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What are the good "rich" IDEs for Lisp? To clarify by "rich" I mean it should have a good look-up reference, auto complete, auto inclusion, checking of various sorts, some kind of compilation support, version management, REPL, etc. I have reviewed some of the previous questions/answers (Such as What’s a good Common Lisp implementation for Windows?) but it really does not get to my need/question. I am used to Eclipse and have found (CUSP but activity/support seems light).

Don't hassle me about the phrase "rich" IDE, by saying that emacs or slime is wonderful and that it is and IDE. I have used emacs for years during college, I understand. I am wondering what else is out there (and good) more along the Visual Studio, Netbeans, or Eclipse, type UI and feature set?

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Also, if people recommend something you use or like please take the time to vote up their answer. –  Ted Johnson Jan 4 '10 at 6:47

4 Answers 4

up vote 8 down vote accepted

Lispworks.

A friend of mine bought a copy himself to develop Lisp programs in his sparse time. (He is very experienced in Lisp)

Lispworks also has a free personal edition.

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However, the personal edition "does limit program size and duration" and the professional version costs 900 USD for academic users! I would go for CUSP. Even though it's development is not very active, I have not had any issues with it and I've been using it for some time with several versions of Eclipse. –  Russell Jan 4 '10 at 9:32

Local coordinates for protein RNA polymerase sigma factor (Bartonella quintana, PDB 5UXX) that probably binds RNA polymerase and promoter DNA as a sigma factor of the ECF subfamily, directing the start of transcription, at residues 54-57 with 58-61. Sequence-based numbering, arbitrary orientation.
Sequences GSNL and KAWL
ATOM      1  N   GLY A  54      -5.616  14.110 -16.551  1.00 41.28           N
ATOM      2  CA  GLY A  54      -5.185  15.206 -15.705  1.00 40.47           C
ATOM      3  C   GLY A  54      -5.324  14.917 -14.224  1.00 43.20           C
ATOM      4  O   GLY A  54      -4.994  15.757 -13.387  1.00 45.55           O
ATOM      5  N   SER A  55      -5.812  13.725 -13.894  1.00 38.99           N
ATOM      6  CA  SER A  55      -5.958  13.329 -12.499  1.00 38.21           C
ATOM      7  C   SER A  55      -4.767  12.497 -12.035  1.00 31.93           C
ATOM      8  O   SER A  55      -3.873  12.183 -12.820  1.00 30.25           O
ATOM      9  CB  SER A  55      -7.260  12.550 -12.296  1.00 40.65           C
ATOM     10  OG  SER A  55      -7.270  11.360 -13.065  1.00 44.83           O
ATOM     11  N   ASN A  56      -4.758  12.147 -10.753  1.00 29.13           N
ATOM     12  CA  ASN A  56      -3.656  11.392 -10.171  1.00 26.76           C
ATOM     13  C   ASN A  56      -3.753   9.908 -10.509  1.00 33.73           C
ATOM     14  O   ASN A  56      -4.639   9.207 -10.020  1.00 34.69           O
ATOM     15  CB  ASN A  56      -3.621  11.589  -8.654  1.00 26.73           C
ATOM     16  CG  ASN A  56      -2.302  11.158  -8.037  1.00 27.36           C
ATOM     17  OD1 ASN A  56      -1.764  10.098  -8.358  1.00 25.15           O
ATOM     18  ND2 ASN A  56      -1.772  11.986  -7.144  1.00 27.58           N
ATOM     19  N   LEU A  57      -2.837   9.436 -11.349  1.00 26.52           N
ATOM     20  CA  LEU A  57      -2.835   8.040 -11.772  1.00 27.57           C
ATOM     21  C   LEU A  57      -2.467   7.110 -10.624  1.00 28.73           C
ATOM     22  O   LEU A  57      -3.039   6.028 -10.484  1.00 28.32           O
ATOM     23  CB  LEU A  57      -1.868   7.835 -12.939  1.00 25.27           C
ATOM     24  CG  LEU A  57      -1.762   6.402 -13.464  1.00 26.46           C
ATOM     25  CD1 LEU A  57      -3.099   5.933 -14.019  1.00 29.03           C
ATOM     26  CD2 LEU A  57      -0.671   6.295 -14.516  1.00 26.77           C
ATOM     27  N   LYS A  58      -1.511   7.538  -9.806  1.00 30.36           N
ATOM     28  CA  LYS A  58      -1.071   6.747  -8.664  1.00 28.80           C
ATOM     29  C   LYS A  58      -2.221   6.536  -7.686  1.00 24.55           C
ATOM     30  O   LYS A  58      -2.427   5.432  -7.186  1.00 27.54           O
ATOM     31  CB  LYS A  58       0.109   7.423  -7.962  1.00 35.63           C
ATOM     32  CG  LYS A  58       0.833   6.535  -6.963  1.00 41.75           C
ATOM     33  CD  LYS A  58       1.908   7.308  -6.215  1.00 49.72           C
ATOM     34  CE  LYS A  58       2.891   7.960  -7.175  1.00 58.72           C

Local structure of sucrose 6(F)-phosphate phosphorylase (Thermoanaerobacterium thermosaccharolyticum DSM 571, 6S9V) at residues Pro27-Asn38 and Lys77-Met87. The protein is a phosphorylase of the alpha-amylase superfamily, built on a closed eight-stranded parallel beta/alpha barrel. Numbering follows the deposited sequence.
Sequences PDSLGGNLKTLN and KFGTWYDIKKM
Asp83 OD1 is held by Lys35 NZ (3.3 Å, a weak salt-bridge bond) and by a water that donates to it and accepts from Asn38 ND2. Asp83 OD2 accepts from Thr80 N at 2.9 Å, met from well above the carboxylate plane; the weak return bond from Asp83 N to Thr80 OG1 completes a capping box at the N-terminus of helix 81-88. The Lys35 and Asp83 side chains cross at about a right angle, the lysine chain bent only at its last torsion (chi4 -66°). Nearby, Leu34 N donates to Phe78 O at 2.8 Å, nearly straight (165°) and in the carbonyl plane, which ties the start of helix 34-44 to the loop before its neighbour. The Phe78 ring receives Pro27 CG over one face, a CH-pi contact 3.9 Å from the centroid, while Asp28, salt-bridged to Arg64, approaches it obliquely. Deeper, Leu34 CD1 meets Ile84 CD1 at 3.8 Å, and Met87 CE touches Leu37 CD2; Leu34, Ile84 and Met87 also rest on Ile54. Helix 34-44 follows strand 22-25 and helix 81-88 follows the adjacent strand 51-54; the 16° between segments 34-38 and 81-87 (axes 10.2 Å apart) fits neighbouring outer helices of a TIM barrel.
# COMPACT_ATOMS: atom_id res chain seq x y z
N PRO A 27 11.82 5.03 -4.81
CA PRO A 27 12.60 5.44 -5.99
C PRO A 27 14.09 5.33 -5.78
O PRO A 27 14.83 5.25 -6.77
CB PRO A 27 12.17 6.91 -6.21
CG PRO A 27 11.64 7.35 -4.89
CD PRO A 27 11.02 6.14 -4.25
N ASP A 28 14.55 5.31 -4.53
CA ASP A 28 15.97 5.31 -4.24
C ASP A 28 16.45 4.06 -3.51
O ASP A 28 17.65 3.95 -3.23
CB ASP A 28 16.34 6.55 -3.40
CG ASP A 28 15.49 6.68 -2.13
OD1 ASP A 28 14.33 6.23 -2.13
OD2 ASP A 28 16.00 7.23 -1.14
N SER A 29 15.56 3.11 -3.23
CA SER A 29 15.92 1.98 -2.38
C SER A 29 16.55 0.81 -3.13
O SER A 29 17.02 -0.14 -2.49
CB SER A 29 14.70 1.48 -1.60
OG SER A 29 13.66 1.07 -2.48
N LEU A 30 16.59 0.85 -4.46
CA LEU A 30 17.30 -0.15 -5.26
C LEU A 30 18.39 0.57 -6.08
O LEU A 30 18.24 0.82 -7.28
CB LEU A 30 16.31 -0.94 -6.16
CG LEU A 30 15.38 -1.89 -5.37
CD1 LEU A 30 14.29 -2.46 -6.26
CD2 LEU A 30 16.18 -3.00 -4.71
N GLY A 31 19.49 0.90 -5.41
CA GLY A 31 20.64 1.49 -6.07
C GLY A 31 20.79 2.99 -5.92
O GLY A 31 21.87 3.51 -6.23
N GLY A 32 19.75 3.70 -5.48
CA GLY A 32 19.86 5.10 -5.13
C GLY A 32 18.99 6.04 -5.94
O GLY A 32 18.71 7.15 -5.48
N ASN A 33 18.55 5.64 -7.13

LispWorks is great, highly recommended. –  Rainer Joswig Jan 4 '10 at 19:29
    
Russell: It isn't worth $900USD? –  grettke Jan 5 '10 at 5:44
    
If no-one will be willing to pay any longer for development tools we soon just will have no choices any more.... Just see what happened to a lot of non-mainstream languages, there are no development tools for it a very sad example is the state of affairs for Objective-C outside the Mac. –  Friedrich Jan 11 '10 at 14:50
    
Having learned more personally on the side and talking with people further about Slime I would have refined the question. For my style and IDE experience Lispworks is it. –  Ted Johnson Jan 24 '10 at 18:04

CUSP

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Hm, strange seeing you dismiss Emacs+Slime as it covers most (all?) the points you've mentioned and a lot more. Note that Slime != Emacs, at all.

edit: E.g., stuff like CUSP or Lispworks are not as rich as Emacs+Slime.

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I am already Slime and Emacs. This question has an underlying modern IDE style assumption or moving away from shell commands and terminals. –  Ted Johnson Jan 7 '10 at 18:10
    
You're already using Emacs+Slime? Well, this is strange since I don't use a terminal or shell commands at all when doing Lisp and I too use Emacs+Slime. I don't see how the terminal and shell commands is even remotely related to Emacs+Slime. Yes, Emacs can run in a terminal, but I tend not to do that unless it is needed. –  lnostdal Jan 8 '10 at 5:09

I have not actually tried it but MCLIDE sounds nice. But I concur with most other: SLIME is great.

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